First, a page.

[0071]FIG. 13 is a circuit diagram of the plate signal generator to generate the second waveform example. In this circuit, a pulse signal 36A with the same pulse width as the delay time D1 is generated from the common plate signal PL by the delay circuit 34, inverter 35, and AND gate 36. Based on this signal 36A, the first and second plate signals PL1, PL2 are generated. And, the same delay circuit 34 is provided in the propagation route of the second plate signal PL2, so that the second plate signal PL2 is delayed by the delay time D1 compared with the first plate signal PL1. As a result, as shown in FIG. 12, the two plate signals PL1 and PL2 have the same pulse width (W1=D1), and the PL2 waveform is delayed by one pulse width. Consequently the timing of the falling edge of the first plate signal PL1 and the rising edge of the second plate signal PL2 match.

[0072]FIG. 14 is a waveform diagram showing a third example of a plate signal of this aspect. In FIG. 14, similarly to FIG. 4, the store operation before the power supply is turned off and the recall operation after the power supply is turned on are shown. What is different from FIG. 4 is that, during the store operation, the fall timing of one of the two plate signals PL1 and PL2 and the rise timing of the other coincide, and that, during recall, after driving the first plate signal PL1, the second plate signal PL2 is also driven. More exactly, the relation between the two plate signals is the same during the store operation and during the recall operation.

[0073] In the store operation, the rise timing of the first plate signal PL1 and second plate signal PL2 is shifted, and the fall timing is also shifted. Further, the fall timing of the first plate signal PL1 and the rise timing of the second plate signal PL2 coincide. Hence as explained in FIG. 12, coupling noise with the storage nodes of the latch circuit is dispersed or canceled, and so data inversion in the latch circuit due to coupling noise is suppressed.

[0074] In the recall operation, the first plate signal PL1 rises first. As a result, due to the above-described principle, a voltage difference is generated between the storage nodes N and NX. In this state, the activation signals EN and ENX are respectively driven to the H level and L level, and the latch circuit 12 is activated. Together with this the voltage difference between the storage node pair is amplified, and the original data is latched.

[0075] From this state, by lowering the first plate signal PL1 to L level, polarization states corresponding to the data are generated in the ferroelectric capacitors FC1 and FC2.

[0076] That is, rewriting to the ferroelectric capacitors FC1 and FC2 is completed. Further, in this waveform example, the second plate signal PL2 is driven to H level, and thereafter is returned to L level. As a result, polarization states corresponding to the data are also generated in the ferroelectric capacitors FC3 and FC4. Hence data is rewritten to all of the ferroelectric capacitors FC1 to FC4, so that even if the power supply falls immediately afterward due to some accident, the data would be held in the ferroelectric capacitors, and when the power supply was again turned on, the data could be recalled to the latch circuit.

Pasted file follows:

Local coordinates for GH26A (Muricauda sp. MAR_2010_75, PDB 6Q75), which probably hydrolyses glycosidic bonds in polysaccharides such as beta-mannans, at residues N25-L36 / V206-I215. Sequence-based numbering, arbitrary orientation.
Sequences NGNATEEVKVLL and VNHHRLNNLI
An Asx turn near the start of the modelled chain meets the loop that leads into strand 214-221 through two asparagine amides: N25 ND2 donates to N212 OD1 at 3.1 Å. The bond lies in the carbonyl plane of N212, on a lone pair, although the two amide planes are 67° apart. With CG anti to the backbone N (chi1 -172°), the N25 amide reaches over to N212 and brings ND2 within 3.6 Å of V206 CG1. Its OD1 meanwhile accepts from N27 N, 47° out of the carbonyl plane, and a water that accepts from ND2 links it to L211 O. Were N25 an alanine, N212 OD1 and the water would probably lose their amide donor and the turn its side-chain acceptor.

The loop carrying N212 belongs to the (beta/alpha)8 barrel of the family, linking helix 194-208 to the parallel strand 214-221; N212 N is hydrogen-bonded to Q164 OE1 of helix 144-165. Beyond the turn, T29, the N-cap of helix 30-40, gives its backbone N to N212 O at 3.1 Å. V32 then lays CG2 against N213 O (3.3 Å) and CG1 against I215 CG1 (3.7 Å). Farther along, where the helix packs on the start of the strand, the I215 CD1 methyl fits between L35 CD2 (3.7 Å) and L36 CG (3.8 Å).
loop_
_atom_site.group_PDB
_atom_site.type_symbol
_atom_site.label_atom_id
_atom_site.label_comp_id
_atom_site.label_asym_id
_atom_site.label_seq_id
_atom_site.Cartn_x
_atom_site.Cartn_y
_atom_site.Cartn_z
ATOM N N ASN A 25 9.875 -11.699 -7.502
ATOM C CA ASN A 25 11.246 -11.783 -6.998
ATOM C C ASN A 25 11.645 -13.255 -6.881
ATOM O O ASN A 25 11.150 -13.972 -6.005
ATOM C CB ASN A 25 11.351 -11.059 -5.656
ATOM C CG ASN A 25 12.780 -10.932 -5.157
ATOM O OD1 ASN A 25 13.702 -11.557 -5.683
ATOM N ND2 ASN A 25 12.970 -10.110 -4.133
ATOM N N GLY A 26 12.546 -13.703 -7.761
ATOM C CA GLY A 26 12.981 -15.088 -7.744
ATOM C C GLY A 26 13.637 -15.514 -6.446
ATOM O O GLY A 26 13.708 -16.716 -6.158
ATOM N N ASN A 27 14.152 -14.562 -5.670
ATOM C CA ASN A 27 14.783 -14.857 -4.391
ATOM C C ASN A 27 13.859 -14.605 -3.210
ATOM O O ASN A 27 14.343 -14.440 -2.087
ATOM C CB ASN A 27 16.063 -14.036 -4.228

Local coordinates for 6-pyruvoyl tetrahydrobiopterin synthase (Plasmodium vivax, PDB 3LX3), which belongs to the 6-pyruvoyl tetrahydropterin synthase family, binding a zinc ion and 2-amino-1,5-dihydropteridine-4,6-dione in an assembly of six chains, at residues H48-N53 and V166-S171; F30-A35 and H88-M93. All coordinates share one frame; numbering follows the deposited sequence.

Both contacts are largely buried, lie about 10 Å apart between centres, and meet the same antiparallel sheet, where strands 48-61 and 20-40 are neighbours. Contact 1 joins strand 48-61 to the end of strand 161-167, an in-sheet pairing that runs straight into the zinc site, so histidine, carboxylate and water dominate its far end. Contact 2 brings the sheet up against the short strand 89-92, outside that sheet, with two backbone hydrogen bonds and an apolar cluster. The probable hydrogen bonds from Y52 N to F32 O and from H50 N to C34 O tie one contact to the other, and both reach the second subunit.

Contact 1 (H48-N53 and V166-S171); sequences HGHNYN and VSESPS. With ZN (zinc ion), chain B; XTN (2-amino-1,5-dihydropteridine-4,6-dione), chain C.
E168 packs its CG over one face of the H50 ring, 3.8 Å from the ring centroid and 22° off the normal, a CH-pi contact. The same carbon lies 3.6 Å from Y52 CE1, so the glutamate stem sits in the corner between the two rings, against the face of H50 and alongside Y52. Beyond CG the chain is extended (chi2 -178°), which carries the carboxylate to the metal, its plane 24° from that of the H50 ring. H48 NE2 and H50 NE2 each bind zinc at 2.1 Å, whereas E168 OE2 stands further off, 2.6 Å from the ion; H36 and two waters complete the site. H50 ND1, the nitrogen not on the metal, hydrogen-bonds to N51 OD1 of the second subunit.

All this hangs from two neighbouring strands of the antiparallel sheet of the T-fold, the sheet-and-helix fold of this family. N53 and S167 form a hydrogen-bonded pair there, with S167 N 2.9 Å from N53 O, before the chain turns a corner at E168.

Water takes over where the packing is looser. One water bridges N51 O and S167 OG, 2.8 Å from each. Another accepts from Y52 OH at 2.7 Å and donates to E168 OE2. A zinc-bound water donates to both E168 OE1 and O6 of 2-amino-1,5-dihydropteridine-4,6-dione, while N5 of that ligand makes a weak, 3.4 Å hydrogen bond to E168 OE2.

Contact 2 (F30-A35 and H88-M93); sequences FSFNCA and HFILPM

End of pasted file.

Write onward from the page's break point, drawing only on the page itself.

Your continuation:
[0077] In the waveform example of FIG. 14, the first and second plate signals PL1 and PL2 are the same during the store operation and recall operation. Hence the configuration of the circuit to generate these plate signals can be made simple. FIG. 15 is a circuit diagram of a plate signal generator for the third waveform example. The plate signal generator circuit of FIG. 15 is obtained by removing the control signal generator circuit 22 and AND gates 26, 27 from the circuit of FIG. 13. That is, the same plate signals are generated in the store operation and the recall operation, so that circuits relating to these are unnecessary. In the circuit example of FIG. 15 also, the first and second plate signals PL1 and PL2 have the same pulse width, and one of the signals is shifted by one pulse width.

[0078]FIG. 16 is a diagram showing a modified example of a nonvolatile latch circuit of this aspect. In this example, as described above, the slave latch 12 of the flip-flop circuit is made nonvolatile. In this circuit, in order to balance and make equal the parasitic capacitances of the storage node pair N, NX of the slave latch circuit 12, dummy gates 17D and 18D are added. That is, the transfer gates 17 and 18 are connected to the node N, and as a result the junction capacitances of the CMOS transistor exist as parasitic capacitances of the node N. Hence in order to provide the same parasitic capacitances to the other node NX, CMOS transfer gates 17D, 18D which are always in the conducting state are provided. By equalizing the parasitic capacitances of the storage nodes N and NX, the occurrence of data inversion due to coupling noise during store operations can be suppressed.